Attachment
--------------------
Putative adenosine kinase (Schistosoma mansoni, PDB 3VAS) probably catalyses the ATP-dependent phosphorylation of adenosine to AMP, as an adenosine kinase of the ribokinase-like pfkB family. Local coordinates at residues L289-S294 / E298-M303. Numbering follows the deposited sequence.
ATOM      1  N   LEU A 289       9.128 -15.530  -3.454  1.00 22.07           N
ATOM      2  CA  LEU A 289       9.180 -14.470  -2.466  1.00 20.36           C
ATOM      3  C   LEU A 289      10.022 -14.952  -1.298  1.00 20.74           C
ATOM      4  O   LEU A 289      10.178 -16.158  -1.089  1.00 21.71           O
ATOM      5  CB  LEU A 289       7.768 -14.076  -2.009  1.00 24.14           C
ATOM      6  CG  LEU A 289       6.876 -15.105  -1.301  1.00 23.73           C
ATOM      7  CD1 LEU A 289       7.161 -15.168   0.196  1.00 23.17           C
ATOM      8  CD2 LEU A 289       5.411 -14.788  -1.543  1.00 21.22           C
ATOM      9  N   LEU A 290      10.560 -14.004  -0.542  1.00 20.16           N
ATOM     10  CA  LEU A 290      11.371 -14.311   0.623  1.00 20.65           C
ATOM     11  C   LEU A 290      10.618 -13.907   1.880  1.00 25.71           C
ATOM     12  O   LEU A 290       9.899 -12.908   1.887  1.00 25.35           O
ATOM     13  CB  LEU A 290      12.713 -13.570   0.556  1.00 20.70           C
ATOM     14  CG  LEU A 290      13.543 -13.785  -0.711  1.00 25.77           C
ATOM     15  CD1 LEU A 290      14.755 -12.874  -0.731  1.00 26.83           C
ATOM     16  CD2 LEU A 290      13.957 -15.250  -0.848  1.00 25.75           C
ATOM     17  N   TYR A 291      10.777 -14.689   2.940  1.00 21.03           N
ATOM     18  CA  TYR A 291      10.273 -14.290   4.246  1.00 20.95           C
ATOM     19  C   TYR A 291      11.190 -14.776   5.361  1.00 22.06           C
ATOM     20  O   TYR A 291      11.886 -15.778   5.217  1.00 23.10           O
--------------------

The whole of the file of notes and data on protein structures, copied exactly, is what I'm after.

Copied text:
Putative adenosine kinase (Schistosoma mansoni, PDB 3VAS) probably catalyses the ATP-dependent phosphorylation of adenosine to AMP, as an adenosine kinase of the ribokinase-like pfkB family. Local coordinates at residues L289-S294 / E298-M303. Numbering follows the deposited sequence.
ATOM      1  N   LEU A 289       9.128 -15.530  -3.454  1.00 22.07           N
ATOM      2  CA  LEU A 289       9.180 -14.470  -2.466  1.00 20.36           C
ATOM      3  C   LEU A 289      10.022 -14.952  -1.298  1.00 20.74           C
ATOM      4  O   LEU A 289      10.178 -16.158  -1.089  1.00 21.71           O
ATOM      5  CB  LEU A 289       7.768 -14.076  -2.009  1.00 24.14           C
ATOM      6  CG  LEU A 289       6.876 -15.105  -1.301  1.00 23.73           C
ATOM      7  CD1 LEU A 289       7.161 -15.168   0.196  1.00 23.17           C
ATOM      8  CD2 LEU A 289       5.411 -14.788  -1.543  1.00 21.22           C
ATOM      9  N   LEU A 290      10.560 -14.004  -0.542  1.00 20.16           N
ATOM     10  CA  LEU A 290      11.371 -14.311   0.623  1.00 20.65           C
ATOM     11  C   LEU A 290      10.618 -13.907   1.880  1.00 25.71           C
ATOM     12  O   LEU A 290       9.899 -12.908   1.887  1.00 25.35           O
ATOM     13  CB  LEU A 290      12.713 -13.570   0.556  1.00 20.70           C
ATOM     14  CG  LEU A 290      13.543 -13.785  -0.711  1.00 25.77           C
ATOM     15  CD1 LEU A 290      14.755 -12.874  -0.731  1.00 26.83           C
ATOM     16  CD2 LEU A 290      13.957 -15.250  -0.848  1.00 25.75           C
ATOM     17  N   TYR A 291      10.777 -14.689   2.940  1.00 21.03           N
ATOM     18  CA  TYR A 291      10.273 -14.290   4.246  1.00 20.95           C
ATOM     19  C   TYR A 291      11.190 -14.776   5.361  1.00 22.06           C
ATOM     20  O   TYR A 291      11.886 -15.778   5.217  1.00 23.10           O